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Inspired by Australia: Tea Cooper on writing The Woman in the Green Dress

December 19, 2018

About the author:

Tea is an award winning Australian author of historical fiction. In a past life she was a teacher, a journalist and a farmer. These days she haunts museums and indulges her passion for storytelling.

She is the bestselling author of several novels, including The Horse Thief, The Cedar Cutter, The Currency Lass and The Naturalist’s Daughter. Her latest book, The Woman in the Green Dress, releases at the end of 2018, followed by The Girl in the Painting in 2019.

Purchase a copy of The Woman in the Green Dress here

Read our full review of The Woman in the Green Dress here 

The Woman in the Green Dress is a historical fiction novel about a woman whose inheritance leads to the discovery of a mysterious past with curious secrets – namely surrounding Australia’s first opal. What inspired the idea behind the novel?

Three individual pieces of information formed the original idea for the story …

First, an advertisement for a shop in Sydney owned by mother and daughter, Tost and Rohu, taxidermists and furriers. Established in 1860, they had museum and showrooms in George Street and Moore Street in Sydney where they claimed to have ‘the largest collection in Australia of Genuine Native Implements and other Curiosities’. They also offered ‘Birds, Beasts and Reptiles prepared and mounted.’ Fascinating!

Second, a line in the introduction to the translation of Baron Charles von Hügel’s journal of his travels to ‘New Holland’ between November 1833 and October 1834. It stated that his journal was ‘written in the hand of an amanuensis’. A ghost writer! How exciting! Who was he?

And third, that Johann Menge (1788-1852), a German linguist and geologist employed by the South Australian Mining Company is credited as being the first European to have found an opal in Australia … but what became of it no one knows!

As The Woman in the Green Dress is a work of historical fiction, what research did you conduct when writing the book? What was your research process like, and what materials did you use?

Initially I read the translation, by Dymphna Clark, of von Hugel’s journal. It was particularly relevant because it covered the area in which I live, where I set my stories. I searched for every reference I could find on Tost and Rohu, discovered that they were quite a force to be reckoned with and won many awards for their taxidermy both in Australia, the UK and US.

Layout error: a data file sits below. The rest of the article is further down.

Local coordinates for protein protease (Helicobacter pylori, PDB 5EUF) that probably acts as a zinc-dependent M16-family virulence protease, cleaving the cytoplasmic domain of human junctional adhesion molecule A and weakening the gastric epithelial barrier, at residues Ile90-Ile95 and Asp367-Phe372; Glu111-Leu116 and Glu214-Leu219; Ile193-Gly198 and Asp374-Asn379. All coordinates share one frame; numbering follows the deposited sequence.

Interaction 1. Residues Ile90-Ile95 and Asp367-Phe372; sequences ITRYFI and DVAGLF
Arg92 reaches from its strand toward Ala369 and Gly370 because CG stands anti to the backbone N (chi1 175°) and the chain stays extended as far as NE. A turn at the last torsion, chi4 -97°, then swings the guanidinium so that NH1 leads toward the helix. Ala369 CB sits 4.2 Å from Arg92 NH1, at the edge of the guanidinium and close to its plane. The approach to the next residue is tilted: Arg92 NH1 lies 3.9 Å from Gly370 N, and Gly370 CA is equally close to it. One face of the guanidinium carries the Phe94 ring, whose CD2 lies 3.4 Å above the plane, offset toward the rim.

I also read everything I could lay my hands on about the history of the Australian opal industry and Johann Menge.

The National and State Libraries, the Australian Museum, the Australian Biographical Dictionary, Gutenberg and TROVE are always my starting points for materials. And for the 1919 timeline the Australian War Memorial staff and their website proved invaluable. And I mustn’t forget my local library who manage to source books for me from the most unexpected places.

The book follows the story of various characters across two different timelines, both in a distant past – one set in 1853, the other in 1919. As a writer, how do you ensure you capture the essence and era of a time and place that you have never experienced or lived through?

Living in the area in which I set my stories is a wonderful bonus. The Hunter and the Hawkesbury were first settled in the early nineteenth century and Wollombi was the administrative centre for many years. Fortunately steam ships and the railway put an end to that idea so nothing much has changed in nearly two hundred years. The road linking the Hunter and the Hawkesbury, built by convicts between 1827-1831 is still used. I walk the paths my characters walked, find a house where they may have lived, have a drink in the pub they stayed in, talk to the locals, hear their family stories and allow my imagination to do the rest.

This book is set in Australia, as is the vast majority of your work. What about Australia’s landscape and history inspires you when writing?

I was born and grew up in England and when I arrived in Australia at the age of 24 I knew I’d found home. The sky really is higher and the sense of space and freedom captivated me after a drab and dismal upbringing in London. For many years I lived in Sydney and then moved further north and finally found myself in the Hunter Valley. Prior to European settlement the area was a significant meeting place for coastal Aboriginal peoples and there are still many well preserved and significant sites in Mount Yengo National Park dating back at least 13,000 years. The town is also full of examples of Australia’s convict Colonial history. It is impossible not to be inspired.

What is the last thing you read that really captivated you?

Without a doubt The Clockmaker’s Daughter by Kate Morton, in fact I’ve read it twice. Firstly as a reader to immerse myself in the spell-binding Gothic tale and secondly, as a writer. I’m in awe of Kate’s ability to manipulate multiple, interconnecting timelines and characters through such an intricate plot then pull all the threads together to such a mesmerizing conclusion.


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